Upon reconsideration, the court of appeals again reversed and remanded for a new trial. See Blehm II, No. 94CA1057, slip op. at 1. The court of appeals found the trial court's advisements deficient under Curtis, even in light of Gray and Deskins, because the defendant was not informed that, if he chose to testify, the jury would be instructed that his previous convictions could be considered only for impeachment purposes. See id. at 5-6. We granted certiorari to consider whether the Curtis advisement requirement should be retained and, if so, whether the advisements given Blehm complied with Curtis.


On April 30, 1993, defendant James E. Saint-Veltri was arrested for possession of cocaine. A preliminary hearing was scheduled for July 27, 1993, in Denver County Court. Saint-Veltri failed to appear at the hearing, prompting the county court to issue a warrant for his arrest. Detective Steven Barnhill, who was to appear at the hearing pursuant to a subpoena, was advised by the deputy district attorney that the arrest warrant had been issued. On July 28, 1993, Saint-Veltri's attorney, James Covino, contacted Saint-Veltri and arranged a meeting at the county court for the following day. On July 29, 1993, Covino met with Saint-Veltri and requested the county court to produce Saint-Veltri's file for the purpose of having the county court call up the matter. The county court could not locate the file, however, and arranged to have the matter set for the following day. Covino subsequently located the file in the Denver District Court on July 30, 1993. Covino promptly took the file to the county court, where the warrant was vacated. A county court clerk made a notation on the back of the file indicating that the warrant had been vacated. Covino then returned the file to the district court, where the warrant was destroyed.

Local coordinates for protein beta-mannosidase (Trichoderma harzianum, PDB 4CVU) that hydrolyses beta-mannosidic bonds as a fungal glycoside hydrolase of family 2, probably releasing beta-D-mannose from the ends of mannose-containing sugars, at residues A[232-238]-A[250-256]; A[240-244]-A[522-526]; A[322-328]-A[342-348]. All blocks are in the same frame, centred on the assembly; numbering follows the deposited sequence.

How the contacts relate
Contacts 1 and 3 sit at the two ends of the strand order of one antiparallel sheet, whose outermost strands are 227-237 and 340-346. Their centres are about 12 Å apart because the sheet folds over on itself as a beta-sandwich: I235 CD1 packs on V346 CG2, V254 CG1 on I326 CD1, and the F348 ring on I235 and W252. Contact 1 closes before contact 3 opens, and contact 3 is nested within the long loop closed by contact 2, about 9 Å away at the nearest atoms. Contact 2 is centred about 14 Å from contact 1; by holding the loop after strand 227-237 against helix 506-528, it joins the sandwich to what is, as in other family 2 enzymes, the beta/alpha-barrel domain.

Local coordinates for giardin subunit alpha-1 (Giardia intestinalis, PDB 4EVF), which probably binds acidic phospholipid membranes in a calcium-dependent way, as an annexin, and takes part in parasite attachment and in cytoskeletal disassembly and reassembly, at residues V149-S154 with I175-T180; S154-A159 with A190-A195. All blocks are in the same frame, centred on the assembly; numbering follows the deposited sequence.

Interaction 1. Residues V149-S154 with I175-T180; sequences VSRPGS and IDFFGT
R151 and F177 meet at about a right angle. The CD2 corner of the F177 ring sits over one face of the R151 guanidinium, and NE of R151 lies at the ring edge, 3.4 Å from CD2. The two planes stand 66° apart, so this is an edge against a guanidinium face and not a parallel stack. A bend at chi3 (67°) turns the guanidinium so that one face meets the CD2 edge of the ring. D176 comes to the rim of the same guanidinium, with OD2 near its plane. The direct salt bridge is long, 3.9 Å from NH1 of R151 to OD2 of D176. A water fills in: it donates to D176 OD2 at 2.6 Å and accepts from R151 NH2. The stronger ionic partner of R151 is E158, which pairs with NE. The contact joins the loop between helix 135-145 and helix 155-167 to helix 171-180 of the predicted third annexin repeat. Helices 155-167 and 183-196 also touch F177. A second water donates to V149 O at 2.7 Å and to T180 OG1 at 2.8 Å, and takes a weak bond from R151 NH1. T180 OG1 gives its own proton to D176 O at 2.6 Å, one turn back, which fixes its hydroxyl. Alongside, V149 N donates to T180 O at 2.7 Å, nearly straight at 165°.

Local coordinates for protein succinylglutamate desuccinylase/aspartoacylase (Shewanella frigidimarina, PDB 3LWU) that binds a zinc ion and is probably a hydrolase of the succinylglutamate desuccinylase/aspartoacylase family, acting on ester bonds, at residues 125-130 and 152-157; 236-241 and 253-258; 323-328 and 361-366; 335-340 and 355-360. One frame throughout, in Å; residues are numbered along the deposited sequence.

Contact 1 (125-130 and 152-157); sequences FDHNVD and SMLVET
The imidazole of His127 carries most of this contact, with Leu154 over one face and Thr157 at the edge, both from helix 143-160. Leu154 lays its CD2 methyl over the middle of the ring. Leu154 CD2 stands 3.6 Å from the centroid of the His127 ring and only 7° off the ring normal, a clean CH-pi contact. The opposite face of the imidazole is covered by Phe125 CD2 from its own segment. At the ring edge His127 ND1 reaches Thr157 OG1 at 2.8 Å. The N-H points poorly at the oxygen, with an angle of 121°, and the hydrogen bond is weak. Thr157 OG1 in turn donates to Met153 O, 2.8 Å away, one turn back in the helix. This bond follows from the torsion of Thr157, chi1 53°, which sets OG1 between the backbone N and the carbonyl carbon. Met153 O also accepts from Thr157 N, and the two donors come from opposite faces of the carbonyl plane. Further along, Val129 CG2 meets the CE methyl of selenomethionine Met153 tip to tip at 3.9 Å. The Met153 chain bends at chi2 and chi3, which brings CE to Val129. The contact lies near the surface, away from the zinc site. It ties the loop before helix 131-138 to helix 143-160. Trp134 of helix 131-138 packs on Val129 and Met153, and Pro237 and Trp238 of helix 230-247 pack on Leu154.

On August 2, 1993, Detective Barnhill and Detective Patrick Fitzgibbons went to the district court to obtain a copy of the warrant. Neither detective was aware that the warrant had been vacated by the county court. A district court clerk, who was out of the office on the day the warrant was vacated, could not locate the warrant in Saint-Veltri's file and did not see the notation on the back of the file. After checking the computer files and minute orders, both of which indicated that a warrant should have been issued for Saint-Veltri's arrest, the clerk issued a new arrest warrant.

On August 3, 1993, the district court entered an order vacating the warrant. Unaware of this fact and acting pursuant to the warrant, Detective Barnhill and several officers arrested Saint-Veltri later that same day. As the police approached, Saint-Veltri ran and was seen tossing a small packet that was later retrieved and determined to hold cocaine. After he was arrested, Saint-Veltri admitted to possessing cocaine, and consented to a search of his vehicle where more cocaine was found. Saint-Veltri was charged with possession...